Remember Your eGiving Login the Easy Way with These Tips
Let’s face it. When you’re overcome by the power of a message and you’re ready to donate, there’s nothing quite as frustrating as forgetting your e-giving login. The last thing you want is to have to reset your password mid-sermon or speech because it simply evades you. We’ve assembled five creative ways to help members remember their e-giving logins.
Technology allows us to throw out those Post-It notes with endless scribbles of passwords and logins. It’s not only unsafe but also frustrating and inconvenient.
So, how do we remember those logins?
If this makes you nervous, it’s probably because the prospect of entrusting important information to technology is daunting.
1. You Don’t Have to Remember Your Login
Thankfully, a lot has changed over the years and technology has come a long way to afford us simple solutions to the ever-increasing list of passwords. And no, that doesn’t mean you have to find one password that fits them all.
Instead, invest in a secure vault that stores passwords, such as RoboForm, LastPass, and NordPass. These are secure, super-encrypted, Fort Knox-style online storage systems that specialize in keeping your personal information secured.
2. How Can I Remember Passwords?
If the online password storage vault gives you sweaty palms and a dry mouth, best stick to good old memory to get that password down. Your e-giving login should be memorable to you, but not necessarily memorable for everyone else. Perhaps use a favorite scripture, for instance, Psalm 40 in the New King James version.
This can be converted to: Iwp4tL@Ps40. By using a passage you love, not only will you remember your password and give to a cause you support, but you’ll also remember scripture, which is a double win.
It’s important to note, however, that you shouldn’t copy and paste this to every online site that you need a password for. Each site that you access online should have its own unique password. This is because hacking is possible and if one password is compromised, you might have a problem on a number of sites.
You may have to personalize it a little further and include favorite books and movies. Information that should never be used to generate your passwords are things like your date of birth, name, or even the names of your loved ones or pets.
If you were thinking of outsmarting the system and simply using “password” as the password, it turns out that it’s the second most popular password. The first is 123456. The purpose-built password hacker, HashCat, can take upwards of 300,000 guesses at your password. Per second.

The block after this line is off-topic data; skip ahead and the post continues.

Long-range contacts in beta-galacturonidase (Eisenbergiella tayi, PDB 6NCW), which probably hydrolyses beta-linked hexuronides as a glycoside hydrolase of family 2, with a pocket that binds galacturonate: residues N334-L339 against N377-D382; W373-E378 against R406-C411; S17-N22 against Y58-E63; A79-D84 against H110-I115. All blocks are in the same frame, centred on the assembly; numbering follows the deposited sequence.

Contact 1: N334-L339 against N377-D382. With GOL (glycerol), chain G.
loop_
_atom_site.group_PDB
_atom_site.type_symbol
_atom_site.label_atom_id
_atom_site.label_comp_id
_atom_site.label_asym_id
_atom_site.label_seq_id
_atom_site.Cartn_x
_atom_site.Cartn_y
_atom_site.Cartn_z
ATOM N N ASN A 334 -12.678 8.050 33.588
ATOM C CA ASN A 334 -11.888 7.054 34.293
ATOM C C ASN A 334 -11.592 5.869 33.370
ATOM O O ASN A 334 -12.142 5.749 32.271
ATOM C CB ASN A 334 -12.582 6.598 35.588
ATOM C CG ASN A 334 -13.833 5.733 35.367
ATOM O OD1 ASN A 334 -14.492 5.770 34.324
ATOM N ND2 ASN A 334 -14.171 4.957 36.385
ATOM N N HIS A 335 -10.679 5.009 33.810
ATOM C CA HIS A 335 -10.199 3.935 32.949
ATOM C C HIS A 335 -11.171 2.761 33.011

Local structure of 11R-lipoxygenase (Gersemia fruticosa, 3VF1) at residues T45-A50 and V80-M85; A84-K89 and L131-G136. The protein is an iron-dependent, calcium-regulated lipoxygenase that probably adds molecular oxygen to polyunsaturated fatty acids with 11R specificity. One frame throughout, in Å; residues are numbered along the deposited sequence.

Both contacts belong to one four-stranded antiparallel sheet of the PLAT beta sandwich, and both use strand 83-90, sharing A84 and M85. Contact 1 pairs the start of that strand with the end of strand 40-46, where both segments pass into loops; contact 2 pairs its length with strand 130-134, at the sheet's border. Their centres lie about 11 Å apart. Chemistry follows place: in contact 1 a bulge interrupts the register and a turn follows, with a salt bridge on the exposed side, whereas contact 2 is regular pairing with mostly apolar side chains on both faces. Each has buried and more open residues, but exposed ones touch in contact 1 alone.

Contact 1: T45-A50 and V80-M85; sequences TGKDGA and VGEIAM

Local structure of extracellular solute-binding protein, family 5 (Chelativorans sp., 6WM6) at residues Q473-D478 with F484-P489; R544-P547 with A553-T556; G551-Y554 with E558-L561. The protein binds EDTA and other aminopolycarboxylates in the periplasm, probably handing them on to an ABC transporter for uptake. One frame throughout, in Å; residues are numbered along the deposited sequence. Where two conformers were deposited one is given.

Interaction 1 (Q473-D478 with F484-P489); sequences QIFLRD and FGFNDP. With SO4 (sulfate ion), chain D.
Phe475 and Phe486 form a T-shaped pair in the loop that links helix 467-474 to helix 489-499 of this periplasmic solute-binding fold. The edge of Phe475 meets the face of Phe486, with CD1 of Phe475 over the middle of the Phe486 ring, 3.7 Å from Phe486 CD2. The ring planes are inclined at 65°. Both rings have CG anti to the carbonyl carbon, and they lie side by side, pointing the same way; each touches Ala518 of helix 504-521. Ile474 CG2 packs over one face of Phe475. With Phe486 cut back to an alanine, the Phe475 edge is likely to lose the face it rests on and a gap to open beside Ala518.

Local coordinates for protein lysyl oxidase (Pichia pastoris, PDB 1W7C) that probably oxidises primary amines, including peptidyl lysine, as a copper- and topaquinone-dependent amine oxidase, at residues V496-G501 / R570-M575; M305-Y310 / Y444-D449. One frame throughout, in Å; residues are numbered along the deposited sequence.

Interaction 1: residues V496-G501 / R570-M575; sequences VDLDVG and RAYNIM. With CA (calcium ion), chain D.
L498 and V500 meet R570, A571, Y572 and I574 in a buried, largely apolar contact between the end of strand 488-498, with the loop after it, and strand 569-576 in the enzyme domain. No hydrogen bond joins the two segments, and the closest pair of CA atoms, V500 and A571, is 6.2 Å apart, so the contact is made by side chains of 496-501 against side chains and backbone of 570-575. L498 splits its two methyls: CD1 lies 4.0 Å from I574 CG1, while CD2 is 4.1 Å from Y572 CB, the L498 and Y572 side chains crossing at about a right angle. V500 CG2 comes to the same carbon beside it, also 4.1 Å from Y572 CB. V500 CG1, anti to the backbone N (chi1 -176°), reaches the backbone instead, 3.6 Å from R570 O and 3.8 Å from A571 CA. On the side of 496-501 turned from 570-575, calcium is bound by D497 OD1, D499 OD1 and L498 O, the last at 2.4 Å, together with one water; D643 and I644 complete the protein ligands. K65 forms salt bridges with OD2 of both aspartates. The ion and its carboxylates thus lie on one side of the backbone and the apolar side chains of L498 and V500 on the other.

It’s important to make it count. So remember to throw in a few capital letters, special characters, and some numbers here and there.
3. Make Use of Your Mobile’s Secure Folder
If you’re not keen on using password software to store your passwords but you still find it hard to memorize them, create a secure file on your phone. Some mobile phone brands use biometrics as their security feature which can include a finger scan or facial recognition.
In your file, you can save your passwords without worrying that they’ll be compromised or lost. The best part is it’s easy to access if you’re already in the motion of making a donation, tithing, or gifting.
To make the most out of this handy feature, it’s important to keep that folder backed up. That means that in the event your mobile gets lost or stolen, it’s not just a glorified notebook and you can actually access that information on a new device again.
4. How Can I Save My Login Details?
You’re going to need to activate the cookies and no, we’re not referring to the Chips Ahoy stashed away in the pantry under the big bag of beans. You need to give your phone permission to remember your login details whenever you access a website or app.
While this is a convenient way of accessing your apps and getting those payments done, it’s also one of the less secure ones if you don’t secure your phone.
This means that if your phone happens to be lying around, you don’t want just anyone to have access to it, especially mobile apps such as Givelify. A screen lock or activating the biometrics is a good place to start. With that in place, it’s easier to access your apps especially if you’re constantly on the go.
5. How to Remember a Forgotten Password
We’ve all done it. We’ve created a password using an old email address and mobile number and now, a decade down the line, we’ve changed our browser and erased all the cookies.
Now what? The security questions aren’t relevant anymore because you’re not sure whether you listed Bennie or Bobby as your favorite pets.
There are some things we can rely on, however, and that is the fear of losing a password. It’s not uncommon for you to have recycled old passwords back then where one password had to work for the lot. Try to remember things that perked your interest in the past. Whether it’s a combination of Seahawks/123 or Myname@1, it helps to try the most obvious ones first.
If this doesn’t work, you may have to do the unthinkable and purchase a password cracker. It might just turn out that you typed the password in incorrectly.
Creative Ways to Help Members Remember Their E-Giving Logins; In Conclusion
Whether you have flawless memory or simply can’t remember what you had for breakfast, finding a secure way to remember your password is important.
The simplest way is to create a password that’s simple, relevant, and uncrackable. If not, it’s time to rely on technology to do the heavy lifting.
An e-giving login can easily be stored on a mobile device, whether it’s in a secured folder or through one of the secured storage apps. Sign up for Givelify and get set up for mobile donations in under 5 minutes.